2. On Friday before the Monday on which Rachel died, our long-time friend, S. W. Dudley, retired Dean of the Engineering School at Yale, tele-phoned from daughter Betty's home in Cincinnati, that he was driving east and would stop to see us on Quaker Hill as has been his habit. Late Monday afternoon he arrived in time to see Rachel who was then practically in a coma, and later returned to the McLure Hotel, Wheeling, for the night. I telephoned him early next morning of Rachel's death. In consequence he remained over for the services on Wednesday and was a great help to us all; particularly since Mrs. Dudley's last illness some years ago prolonged over weeks and months gave him a special sympathy and understanding.
      3. When in the final days a great need of expert nursing developed we were most fortunate in having one trained nurse in the Village who was home from Philadelphia on vacation and willing to do night duty; and a second trained nurse now the wife of the Athletic Coach of our local Public Schools. Both gave a personal and friendly interest over and beyond technical duties. They helped greatly in making Rachel's last days as comfortable as possible.
      4. Hugh had visited his mother twice by plane on recent week-ends and so has the memory of talks with her while she was still able to do this. More-over his Mother's death occurred after Hugh and family had returned home from vacation at Lake Winnnepesaukee, New Hampshire, and before the Waterbury Schools were due to open.
      5. Rachel's sister from Mt. Dora, Florida, Madeleine Wade Milner, spends her summers at Chautauqua and normally stops with us on Quaker Hill going and coming. This year the Chautauqua Assembly closed August 25, and Madeleine left Chautauqua on the very day of Rachel's death. On another date Madeleine might have been as far away as Florida or otherwise unable to be present with a help-ing hand and presence.
      6. While I have retained my membership in Edgewood Church, Rachel brought her letter to Mt. Pleasant shortly after removing here. The present pastor of the local Presbyterian Church is Rev. W. Paul Hollar who has been very faithful indeed in visiting Rachel but who has been out of commission from a virus pneumonia for the past two months or more. He and his family have been resting at Lakeside, Ohio, but returned according to his planned schedule on Tuesday the day after Rachel died, and was able, therefore, to conduct the simple services. Otherwise we might have had to have a minister less familiar with our circumstances and less close to us.
      7. Among many other things for which I am most grateful is the presence of my sister, Nell, (Mrs. S, W, Young) whose husband died at Quaker Hill last February 9, 1952. My sister took over heavy responsibility in Rachel's last illness and has been a great support and comfort in running the house and other-wise. To this I might add that my brother and other sisters have done everything within their power also.
      ---------------------o-------------------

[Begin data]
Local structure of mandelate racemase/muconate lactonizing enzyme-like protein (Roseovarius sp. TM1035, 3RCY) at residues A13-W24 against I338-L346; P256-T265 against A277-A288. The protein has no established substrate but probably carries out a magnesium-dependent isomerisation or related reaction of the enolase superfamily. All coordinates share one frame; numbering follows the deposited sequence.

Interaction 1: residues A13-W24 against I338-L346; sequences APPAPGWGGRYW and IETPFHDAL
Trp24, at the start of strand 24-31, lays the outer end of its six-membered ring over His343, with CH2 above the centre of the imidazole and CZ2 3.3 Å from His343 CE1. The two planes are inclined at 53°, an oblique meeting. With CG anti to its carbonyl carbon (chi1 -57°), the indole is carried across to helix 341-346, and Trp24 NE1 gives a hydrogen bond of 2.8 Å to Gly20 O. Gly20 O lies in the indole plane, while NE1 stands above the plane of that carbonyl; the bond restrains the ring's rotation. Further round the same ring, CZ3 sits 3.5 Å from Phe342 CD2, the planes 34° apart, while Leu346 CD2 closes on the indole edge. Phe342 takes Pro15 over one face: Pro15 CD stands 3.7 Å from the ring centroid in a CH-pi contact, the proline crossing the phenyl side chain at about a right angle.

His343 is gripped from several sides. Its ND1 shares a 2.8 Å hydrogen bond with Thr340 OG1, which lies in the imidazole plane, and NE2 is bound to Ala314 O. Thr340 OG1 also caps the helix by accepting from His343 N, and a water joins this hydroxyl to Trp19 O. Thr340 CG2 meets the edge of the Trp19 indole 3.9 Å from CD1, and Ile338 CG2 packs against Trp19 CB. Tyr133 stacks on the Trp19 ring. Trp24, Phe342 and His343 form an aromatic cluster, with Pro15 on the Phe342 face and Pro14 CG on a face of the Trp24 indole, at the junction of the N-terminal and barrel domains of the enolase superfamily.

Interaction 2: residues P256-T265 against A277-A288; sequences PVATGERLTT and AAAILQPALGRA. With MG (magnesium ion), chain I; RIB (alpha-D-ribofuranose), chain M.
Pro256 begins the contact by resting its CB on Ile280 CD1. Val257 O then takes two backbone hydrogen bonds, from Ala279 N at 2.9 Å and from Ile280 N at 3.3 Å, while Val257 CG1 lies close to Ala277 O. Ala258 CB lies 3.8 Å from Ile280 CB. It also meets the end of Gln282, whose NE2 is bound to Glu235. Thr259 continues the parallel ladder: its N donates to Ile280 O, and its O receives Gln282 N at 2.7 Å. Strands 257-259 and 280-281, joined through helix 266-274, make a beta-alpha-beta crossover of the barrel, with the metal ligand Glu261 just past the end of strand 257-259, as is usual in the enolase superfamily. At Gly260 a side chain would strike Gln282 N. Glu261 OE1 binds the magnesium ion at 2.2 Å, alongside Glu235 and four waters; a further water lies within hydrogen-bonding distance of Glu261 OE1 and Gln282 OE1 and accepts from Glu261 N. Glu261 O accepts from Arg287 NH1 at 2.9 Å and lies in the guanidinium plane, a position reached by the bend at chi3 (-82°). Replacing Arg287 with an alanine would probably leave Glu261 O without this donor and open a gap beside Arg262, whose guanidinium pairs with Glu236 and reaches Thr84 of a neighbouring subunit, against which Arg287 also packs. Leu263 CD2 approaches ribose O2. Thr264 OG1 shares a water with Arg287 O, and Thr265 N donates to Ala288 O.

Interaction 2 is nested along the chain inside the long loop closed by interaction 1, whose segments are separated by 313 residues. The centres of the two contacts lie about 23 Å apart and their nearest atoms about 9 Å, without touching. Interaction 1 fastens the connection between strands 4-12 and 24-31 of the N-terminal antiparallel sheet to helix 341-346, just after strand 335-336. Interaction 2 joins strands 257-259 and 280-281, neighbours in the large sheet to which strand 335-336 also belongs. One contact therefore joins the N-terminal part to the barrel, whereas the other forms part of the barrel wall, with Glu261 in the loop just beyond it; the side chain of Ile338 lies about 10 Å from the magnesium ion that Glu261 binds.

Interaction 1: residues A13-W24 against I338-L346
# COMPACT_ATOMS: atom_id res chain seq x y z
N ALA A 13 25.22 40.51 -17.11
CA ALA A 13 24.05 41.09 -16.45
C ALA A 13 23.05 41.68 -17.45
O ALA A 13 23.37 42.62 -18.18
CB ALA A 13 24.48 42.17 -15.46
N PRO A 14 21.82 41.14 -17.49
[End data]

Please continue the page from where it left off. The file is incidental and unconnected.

Thus we are thankful that the course and combination of events have seemed to favor us in so many ways.
      Finally this intimate and informal recital is for the fuller information of all our relatives and close friends who have loved us and care. It is not for eulogy of Rachel for to all who knew her she needs no eulogy. She was a woman of strong character who did not flinch from trouble or misfortune. Her faith was clear and definite. And her kind heart was touched invariably by crippled children, the aged ones, and those younger or older whom life had dealt with harshly. I will have the usual difficulty in adjustment but am glad she no longer suffers and am proud of rich memories and thankful beyond words for Hugh, Sandra, Stewart and Lynne. Had Rachel lived to September 1,1952, we would have been married 48 yearsI

      Faithfully,
      ............................................................
      (S. C, McConahey) Mt. Pleasant, Ohio,
      August 31, 1952


      Hugh McConahey 2005
    • (Research):Excerpts from S C McConahey letter of August 31, 1952, on the occasion of the death of
      his wife Rachel Milner McConahey

      Rachel Owen Milner was born at Ottawa, Kansas, January 20, 1877, the fifth and youngest child of the late Duncan Chambers Milner, D. D., and Lucinda Mitchell Reid. At that time Dr Milner was pastor of the First Presbyterian church in Ottawa and here the family remained until 1882. Subsequent pastorates included the First Presbyterian Church, Manhattan, Kansas, (1887 - 1892); Armour Mission, Chicago, Illinois, (1893 - 1898); Central Presbyterian Church, Joliet, Illinois (1899 - 1905).



      Anticipating my retirement on age in April, 1946, and while retaining legal residence in Pennsylvania, we moved in 1945 to temporary residence at Quaker Hill, Mt. Pleasant, Ohio. Almost in sight of Quaker Hill is the Oaks Farm where I was born and grew up. At the juncture of Uniting Street, leading from Quaker Hill, and Union Street, Mount Pleasant Village, is the site of the old Milner homestead where Rachel's grandparents on her father's side, David N. Milner and Mary Ann Chambers, lived and raised their family. Here also Grandfather Milner maintained his harness shop until his death. In the center of the
      Village, at the corner of Union Street and Concord Street, is the large brick house built by William Reid some years subsequent to his marriage to Rachel Scott Mitchell, who was my Rachel's grandmother on her mother's side. My Rachel was named for her grandmother, Rachel Scott Mitchell Reid who was known for her neighborly kindnesses and awareness of community needs. Here also William Reid an expert old-time wagon maker had his shop and raised a large family.

      Thus by accident of time and circumstance we came to live in this rural community where center largely the ancestral roots of both Rachel and myself………